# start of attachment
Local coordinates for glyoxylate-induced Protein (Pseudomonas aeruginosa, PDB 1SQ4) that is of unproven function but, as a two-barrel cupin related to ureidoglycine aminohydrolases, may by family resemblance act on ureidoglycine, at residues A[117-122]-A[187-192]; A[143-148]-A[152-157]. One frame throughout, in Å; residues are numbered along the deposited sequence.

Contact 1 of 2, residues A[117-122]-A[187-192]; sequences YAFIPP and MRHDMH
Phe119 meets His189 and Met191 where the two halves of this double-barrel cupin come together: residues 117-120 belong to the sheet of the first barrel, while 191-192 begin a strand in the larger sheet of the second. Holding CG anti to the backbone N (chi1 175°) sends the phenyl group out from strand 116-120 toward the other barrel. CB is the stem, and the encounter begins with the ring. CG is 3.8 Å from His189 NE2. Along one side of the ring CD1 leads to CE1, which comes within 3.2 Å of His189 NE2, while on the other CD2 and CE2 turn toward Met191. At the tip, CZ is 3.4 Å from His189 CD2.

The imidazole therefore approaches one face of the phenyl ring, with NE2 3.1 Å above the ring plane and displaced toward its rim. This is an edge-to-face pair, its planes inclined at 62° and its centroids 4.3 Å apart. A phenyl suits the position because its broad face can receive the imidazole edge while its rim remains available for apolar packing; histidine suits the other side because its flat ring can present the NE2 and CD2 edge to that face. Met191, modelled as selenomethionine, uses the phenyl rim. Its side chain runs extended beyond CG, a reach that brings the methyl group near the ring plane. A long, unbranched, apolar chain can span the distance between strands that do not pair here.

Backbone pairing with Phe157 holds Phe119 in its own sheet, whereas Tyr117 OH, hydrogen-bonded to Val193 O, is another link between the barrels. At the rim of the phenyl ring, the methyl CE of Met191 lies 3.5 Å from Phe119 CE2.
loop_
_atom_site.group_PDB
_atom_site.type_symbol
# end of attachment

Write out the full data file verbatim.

Local coordinates for glyoxylate-induced Protein (Pseudomonas aeruginosa, PDB 1SQ4) that is of unproven function but, as a two-barrel cupin related to ureidoglycine aminohydrolases, may by family resemblance act on ureidoglycine, at residues A[117-122]-A[187-192]; A[143-148]-A[152-157]. One frame throughout, in Å; residues are numbered along the deposited sequence.

Contact 1 of 2, residues A[117-122]-A[187-192]; sequences YAFIPP and MRHDMH
Phe119 meets His189 and Met191 where the two halves of this double-barrel cupin come together: residues 117-120 belong to the sheet of the first barrel, while 191-192 begin a strand in the larger sheet of the second. Holding CG anti to the backbone N (chi1 175°) sends the phenyl group out from strand 116-120 toward the other barrel. CB is the stem, and the encounter begins with the ring. CG is 3.8 Å from His189 NE2. Along one side of the ring CD1 leads to CE1, which comes within 3.2 Å of His189 NE2, while on the other CD2 and CE2 turn toward Met191. At the tip, CZ is 3.4 Å from His189 CD2.

The imidazole therefore approaches one face of the phenyl ring, with NE2 3.1 Å above the ring plane and displaced toward its rim. This is an edge-to-face pair, its planes inclined at 62° and its centroids 4.3 Å apart. A phenyl suits the position because its broad face can receive the imidazole edge while its rim remains available for apolar packing; histidine suits the other side because its flat ring can present the NE2 and CD2 edge to that face. Met191, modelled as selenomethionine, uses the phenyl rim. Its side chain runs extended beyond CG, a reach that brings the methyl group near the ring plane. A long, unbranched, apolar chain can span the distance between strands that do not pair here.

Backbone pairing with Phe157 holds Phe119 in its own sheet, whereas Tyr117 OH, hydrogen-bonded to Val193 O, is another link between the barrels. At the rim of the phenyl ring, the methyl CE of Met191 lies 3.5 Å from Phe119 CE2.
loop_
_atom_site.group_PDB
_atom_site.type_symbol